While I'm happy with the overall results of this set, there are a couple things I'll be thinking about to improve my future sets. First, I'm going to try adding some kind of longpass filter, or equivalent, to my IR filter for the UVIIF images - to ensure that pale blue/purple coloring I'm getting is not bleed-through from the UV source. Secondly, and this is the bigger challenge for me, is improving my UVIVF images - as I can't seem to eliminate VIS light from the scene (non-fluorescent VIS I mean). Notice in the UVIVF images how the stem is nearly the same color as it is in the VIS image.

I typically use exposure times as long as 25 seconds for the UVIVF images. Considering this it finally occurred to me that while this long exposure may be necessary to capture faint fluorescence, it also gives the camera a long time to build up VIS bleed through whatever UV source filter I'm using (none of which are perfect).

So I guess this is a limitation (I mentioned above). If I consider the fluorescence the "signal" and the VIS bleed contamination the "noise", then my signal to noise ratio for faintly fluorescing subjects is very low. If I want to minimize the 'noise' component, I must limit the duration of the exposure - which in turn would limit what I can capture in a UVIVF image.

I welcome any suggestions/techniques/tips on how to get around this limitation!

Shooting info:
Camera
- Nikon D750 [broadband] + 50 mm Nikon Series E lens + 20 mm extension tube
Lens filters
- UV: AndreaU-MKII
- VIS & UVIVF: EO 425 nm longpass + Baader UV/IR [stack]
- IR & UVIIF: Hoya R72, or EO1K longpass + Xnite830 [stack]
Illumination/Irradiation
- VIS: White LED bulb
- UV & UVIVF: 4 x 18" T8BL-B + FL-02 glass

- UVIIF: 2 x [MTE-U303 + Hoya U340]
- IR: 40 W incandescent clear glass bulb
Exposures
- ISO320
- f11
- 0.5-25s, as needed


#2 Andy Perrin

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Posted 24 September 2017 - 02:20

Mark, try backlighting them also! Dark field...

Maybe with a suitable pen light. I bet the infrared fluorescence will be interesting that way, if you use the fluorescence itself to illuminate the berry innards.

Edited by Andy Perrin, 24 September 2017 - 02:24.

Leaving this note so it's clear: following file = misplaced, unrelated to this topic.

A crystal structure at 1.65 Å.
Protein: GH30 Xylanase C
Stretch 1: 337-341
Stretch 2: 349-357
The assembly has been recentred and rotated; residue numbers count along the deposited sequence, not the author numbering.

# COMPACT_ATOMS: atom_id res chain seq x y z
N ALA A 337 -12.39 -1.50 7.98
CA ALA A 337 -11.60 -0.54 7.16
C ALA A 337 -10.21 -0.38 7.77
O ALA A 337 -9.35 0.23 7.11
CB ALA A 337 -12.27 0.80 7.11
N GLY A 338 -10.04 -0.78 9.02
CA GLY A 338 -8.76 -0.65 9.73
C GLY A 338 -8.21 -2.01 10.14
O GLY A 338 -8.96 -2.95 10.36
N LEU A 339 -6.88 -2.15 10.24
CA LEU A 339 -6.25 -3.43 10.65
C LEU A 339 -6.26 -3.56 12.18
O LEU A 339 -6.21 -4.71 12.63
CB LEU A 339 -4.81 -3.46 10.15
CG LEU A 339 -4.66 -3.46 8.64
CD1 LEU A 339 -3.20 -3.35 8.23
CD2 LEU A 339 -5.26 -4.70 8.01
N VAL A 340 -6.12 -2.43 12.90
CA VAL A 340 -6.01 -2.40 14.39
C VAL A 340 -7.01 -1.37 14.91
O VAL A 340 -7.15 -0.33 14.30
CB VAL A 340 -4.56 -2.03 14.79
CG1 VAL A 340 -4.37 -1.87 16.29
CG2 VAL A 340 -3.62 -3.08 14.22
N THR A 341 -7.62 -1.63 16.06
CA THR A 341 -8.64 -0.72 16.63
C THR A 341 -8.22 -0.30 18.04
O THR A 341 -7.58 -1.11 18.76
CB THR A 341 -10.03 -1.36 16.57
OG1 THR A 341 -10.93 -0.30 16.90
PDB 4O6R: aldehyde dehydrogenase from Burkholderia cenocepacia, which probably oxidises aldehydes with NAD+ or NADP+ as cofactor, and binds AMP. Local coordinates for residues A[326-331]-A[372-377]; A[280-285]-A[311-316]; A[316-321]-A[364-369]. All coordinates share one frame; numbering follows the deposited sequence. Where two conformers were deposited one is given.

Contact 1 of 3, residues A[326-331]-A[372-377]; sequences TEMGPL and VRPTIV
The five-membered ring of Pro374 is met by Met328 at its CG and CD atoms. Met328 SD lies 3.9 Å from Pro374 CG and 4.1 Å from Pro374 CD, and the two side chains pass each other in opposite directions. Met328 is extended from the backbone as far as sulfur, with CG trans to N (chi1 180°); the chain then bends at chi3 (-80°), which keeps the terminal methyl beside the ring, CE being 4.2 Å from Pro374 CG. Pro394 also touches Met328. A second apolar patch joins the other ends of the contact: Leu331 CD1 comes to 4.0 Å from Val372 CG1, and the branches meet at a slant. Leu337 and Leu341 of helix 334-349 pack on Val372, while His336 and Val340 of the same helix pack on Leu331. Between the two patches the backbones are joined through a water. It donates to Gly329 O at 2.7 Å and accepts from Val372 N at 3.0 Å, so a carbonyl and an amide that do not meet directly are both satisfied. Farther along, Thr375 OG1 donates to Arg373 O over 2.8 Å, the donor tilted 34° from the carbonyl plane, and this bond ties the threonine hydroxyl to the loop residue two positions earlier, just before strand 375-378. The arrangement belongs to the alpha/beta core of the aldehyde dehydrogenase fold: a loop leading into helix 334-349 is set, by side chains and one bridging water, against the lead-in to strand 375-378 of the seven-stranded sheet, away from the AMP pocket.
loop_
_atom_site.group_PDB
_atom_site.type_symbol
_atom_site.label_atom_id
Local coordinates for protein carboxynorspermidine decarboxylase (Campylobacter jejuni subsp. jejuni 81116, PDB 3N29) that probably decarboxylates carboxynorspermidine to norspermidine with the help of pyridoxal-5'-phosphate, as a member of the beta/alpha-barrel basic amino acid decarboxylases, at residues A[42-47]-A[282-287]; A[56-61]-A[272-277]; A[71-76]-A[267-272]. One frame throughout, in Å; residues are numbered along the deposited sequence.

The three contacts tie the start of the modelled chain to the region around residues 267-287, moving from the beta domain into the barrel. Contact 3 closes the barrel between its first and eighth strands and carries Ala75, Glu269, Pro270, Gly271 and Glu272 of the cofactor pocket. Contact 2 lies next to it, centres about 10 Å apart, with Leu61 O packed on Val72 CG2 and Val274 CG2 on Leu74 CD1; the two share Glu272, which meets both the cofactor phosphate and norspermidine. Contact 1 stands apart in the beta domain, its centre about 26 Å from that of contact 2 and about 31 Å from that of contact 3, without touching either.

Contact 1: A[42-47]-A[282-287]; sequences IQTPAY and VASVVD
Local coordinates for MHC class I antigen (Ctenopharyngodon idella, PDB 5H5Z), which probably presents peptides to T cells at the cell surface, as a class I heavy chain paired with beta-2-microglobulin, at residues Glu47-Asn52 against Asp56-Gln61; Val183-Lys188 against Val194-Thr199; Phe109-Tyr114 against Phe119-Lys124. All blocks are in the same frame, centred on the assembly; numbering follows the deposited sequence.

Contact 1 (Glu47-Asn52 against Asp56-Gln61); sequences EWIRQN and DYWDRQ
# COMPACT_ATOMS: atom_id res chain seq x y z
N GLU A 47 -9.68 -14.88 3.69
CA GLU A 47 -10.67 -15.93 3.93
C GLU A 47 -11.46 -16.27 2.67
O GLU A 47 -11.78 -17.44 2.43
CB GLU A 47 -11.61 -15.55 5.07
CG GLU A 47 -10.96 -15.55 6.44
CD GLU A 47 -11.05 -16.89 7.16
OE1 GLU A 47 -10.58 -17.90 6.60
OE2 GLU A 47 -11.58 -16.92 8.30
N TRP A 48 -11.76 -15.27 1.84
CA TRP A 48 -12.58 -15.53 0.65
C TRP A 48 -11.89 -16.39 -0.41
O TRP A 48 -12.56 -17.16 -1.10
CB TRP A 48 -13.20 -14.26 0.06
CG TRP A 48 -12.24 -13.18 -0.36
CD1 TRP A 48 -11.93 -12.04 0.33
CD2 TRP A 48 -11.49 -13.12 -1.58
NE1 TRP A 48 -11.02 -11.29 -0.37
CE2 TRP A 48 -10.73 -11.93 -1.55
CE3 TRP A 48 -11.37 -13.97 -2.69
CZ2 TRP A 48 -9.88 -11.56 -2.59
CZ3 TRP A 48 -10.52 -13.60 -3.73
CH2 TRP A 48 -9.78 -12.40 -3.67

#3 Andrea B.

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Posted 01 October 2017 - 19:35

First, I'm going to try adding some kind of longpass filter, or equivalent, to my IR filter for the UVIIF images - to ensure that pale blue/purple coloring I'm getting is not bleed-through from the UV source.


An investigation of the Pokeberry pigment is in order, methinks.

It is phytolacanin (= betanin) which is a betalain pigment of the red-purple (red-violet, magenta) betacyanin type, as seen in the visible photo. Now the question becomes, does phytolacanin (or betacyanin) fluoresce? If so, in what range? What excites the fluorescence?

So far I have found this, but I don't have too much time to pursue it today:
Betacyanin fluorescence is observed in the range of 580-660 nm.
But what about chlorophyll (675-680 nm)? Is there any cholorophyll in the Pokeberry stem or green berries?
How do these pigments play a role in what you are seeing in the UVI-Vis and UVI-IR photos?
Do either of these pigments have IR fluorescence?

Another interesting reference in PDF format: Measurement of Beet Root Extract Fluorescence
In this paper, the charts show that although betacyanin fluorescence peaks around 600-610 nm (of course, subject to the particular experimental constraints in that paper), the fluorescence has a fairly long right hand shoulder into the IR region.
Andrea G. Blum
Often found hanging out with flowers & bees.